This is a new concept to NolanWritin’, but since it’s a fairly common knockoff to the whole 30 Clubs In 30 Days thing, I feel the need to explain myself can end right there. The basis for starting this now is that today is January 23rd, and the Rangers will commence with their Spring Training schedule on February 22nd. Get it? (As a slight aside, I’ll be in Surprise on Saturday the 23rd, so I’ll be sure to take some photographs, and if I’m lucky, perhaps some NW’ interview exclusives with some of the players.)
Because it’s my own (fake) idea, it means I can begin arbitrarily in any order I please, but since I’m not original or creative, we might as well start like they do on the scorecards with position #1, which connotes the pitcher. The next 15 or so days will be spent on starting pitchers and potential bullpen arms (which is why I’m loosely going to cover 30 players instead of the 25-man roster limit). This is an exercise in fluidity rather than the static, malleability rather than the concrete, because we really just don’t know how the roster is going to look on March 31st against the Astros.
Today we profile Yu Darvish.
Darvish, 26, is the best pitcher on the Rangers. This should be pretty commonly accepted knowledge at this point. But moreover, he’s one of the best starting pitchers in the American League. In 2012, Darvish trailed only Justin Verlander (6.8 fWAR) and Felix Hernandez (6.1 fWAR) in terms of pitching WAR, and was tied with both AL Cy Young winner David Price and Angels’ ace, Zack Greinke, at 5.1 fWAR. If you’d like to bog yourself down by stupid stats like wins and losses — where he was 16-9 — that’s your prerogative, but that’s why you won’t see me mentioning wins and losses as they relate to pitchers in any of my articles (except now).
It’s easy to see why Darvish accumulated so much WAR despite, ostensibly, a pretty lackluster rookie season. He was 2nd in the league to Detroit’s Max Scherzer in terms of strikeouts per nine innings (10.4), which was deleteriously juxtaposed by the highest walks-per-nine rate of any of the top-30 WAR pitchers in the Majors in 2012 (4.19). As we can see, the walks were what made his ERA (a respectable 3.9) as high as it was. But even at that, his xFIP (3.52) and SIERA (3.55) suggest he should have done better than his ERA indicated.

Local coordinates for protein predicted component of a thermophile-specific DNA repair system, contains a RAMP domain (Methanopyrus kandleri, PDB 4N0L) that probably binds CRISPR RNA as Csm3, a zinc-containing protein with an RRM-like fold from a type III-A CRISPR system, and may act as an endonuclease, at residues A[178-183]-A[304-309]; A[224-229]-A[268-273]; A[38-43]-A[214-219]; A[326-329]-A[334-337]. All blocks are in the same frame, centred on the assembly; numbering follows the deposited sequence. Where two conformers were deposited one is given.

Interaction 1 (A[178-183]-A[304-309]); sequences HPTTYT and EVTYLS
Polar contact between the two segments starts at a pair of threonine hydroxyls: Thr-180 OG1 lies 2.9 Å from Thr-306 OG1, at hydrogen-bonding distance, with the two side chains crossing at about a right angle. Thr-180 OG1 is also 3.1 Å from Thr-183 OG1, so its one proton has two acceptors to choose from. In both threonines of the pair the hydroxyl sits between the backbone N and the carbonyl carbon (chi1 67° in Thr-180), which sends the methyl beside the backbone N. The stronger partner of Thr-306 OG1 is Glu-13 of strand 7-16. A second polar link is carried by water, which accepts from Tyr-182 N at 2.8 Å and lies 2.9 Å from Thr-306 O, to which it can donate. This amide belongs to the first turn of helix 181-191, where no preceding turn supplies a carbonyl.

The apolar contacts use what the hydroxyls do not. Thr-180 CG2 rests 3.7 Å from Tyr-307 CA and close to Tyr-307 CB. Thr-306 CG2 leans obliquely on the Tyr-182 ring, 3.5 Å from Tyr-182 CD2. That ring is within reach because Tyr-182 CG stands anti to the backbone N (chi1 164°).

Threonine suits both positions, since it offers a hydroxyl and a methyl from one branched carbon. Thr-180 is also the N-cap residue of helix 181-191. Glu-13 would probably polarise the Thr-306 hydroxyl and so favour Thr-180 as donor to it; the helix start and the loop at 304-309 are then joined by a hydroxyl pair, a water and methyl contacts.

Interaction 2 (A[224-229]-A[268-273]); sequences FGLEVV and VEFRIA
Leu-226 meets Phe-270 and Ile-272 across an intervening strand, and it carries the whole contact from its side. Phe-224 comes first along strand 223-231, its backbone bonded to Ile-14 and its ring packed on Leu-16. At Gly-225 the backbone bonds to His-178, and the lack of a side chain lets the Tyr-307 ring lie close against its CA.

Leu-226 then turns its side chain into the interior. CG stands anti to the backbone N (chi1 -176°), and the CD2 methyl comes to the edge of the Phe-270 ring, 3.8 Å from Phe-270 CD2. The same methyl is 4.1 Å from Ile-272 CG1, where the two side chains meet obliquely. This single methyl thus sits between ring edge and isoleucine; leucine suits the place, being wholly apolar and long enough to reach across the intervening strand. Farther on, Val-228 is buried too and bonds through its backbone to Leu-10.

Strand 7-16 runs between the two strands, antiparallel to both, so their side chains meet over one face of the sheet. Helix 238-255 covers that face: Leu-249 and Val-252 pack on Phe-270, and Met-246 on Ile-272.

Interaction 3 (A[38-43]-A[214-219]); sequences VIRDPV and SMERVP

In his last 8 starts (excluding Game 163), Darvish racked up one of the most ridiculously imposing stretches of pitching in baseball last year, tossing 57.1 IP in which he allowed a mere 35 hits, 15 walks and two home runs, recording a disgusting total of 67 strikeouts. His ERA in that frame was 2.35. This was around the time Geovany Soto, who will be his “personal catcher” in 2013, became his every-time-out backstop. So, needless to say, if that’s the type of production we should expect, we’ll be in good hands.
Of course, living in reality (which I tend to do from time to time), generating those kinds of numbers probably shouldn’t be the expectation. It’s farfetched. But if there was a pitcher on staff that could toil with those kinds of numbers, it would be Darvish.
For what it’s worth, the founder of Baseball Reference, Bill James, has Darvish pegged at a record of 14-9, throwing 214.0 innings, with respective K/BB rates at 10.39 and 3.70, in 2013. He has his projected ERA at 3.45.
Dan Symborski, who every year runs his ZIPS projection system, has Darvish at 193.0 IP, with 226 K’s, 86 BB’s, an ERA of 3.4, and 5.7 WAR. I’m not saying this is who Darvish will be in 2013, but if either projection system is accurate, we’re looking at a top-of-the-rotation Cy Young candidate.
If you’re asking me, which I don’t know why you would, I see him surpassing both projections. When the Rangers dished out north of $100 million to ascertain Darvish’s services before last year, they weren’t only paying for a TORP, or an ace, they were paying for the best pitcher in the Major Leagues. His first few months last year, where it seemed like he was walking 4 or 5 hitters a game, were painful to watch. It was enough to give the casual Rangers fan pause, and to question if the organization had made a grave mistake in the longterm.
I’m expecting a dominant sophomore season from the Japanese import, perhaps putting him in the same class as Justin Verlander, Felix Hernandez, and Clayton Kershaw. Whether he’s going to be as good as the perception I have of him remains to be seen.
But one thing is clear: he is the best pitcher on one of the best pitching staffs in the Major Leagues.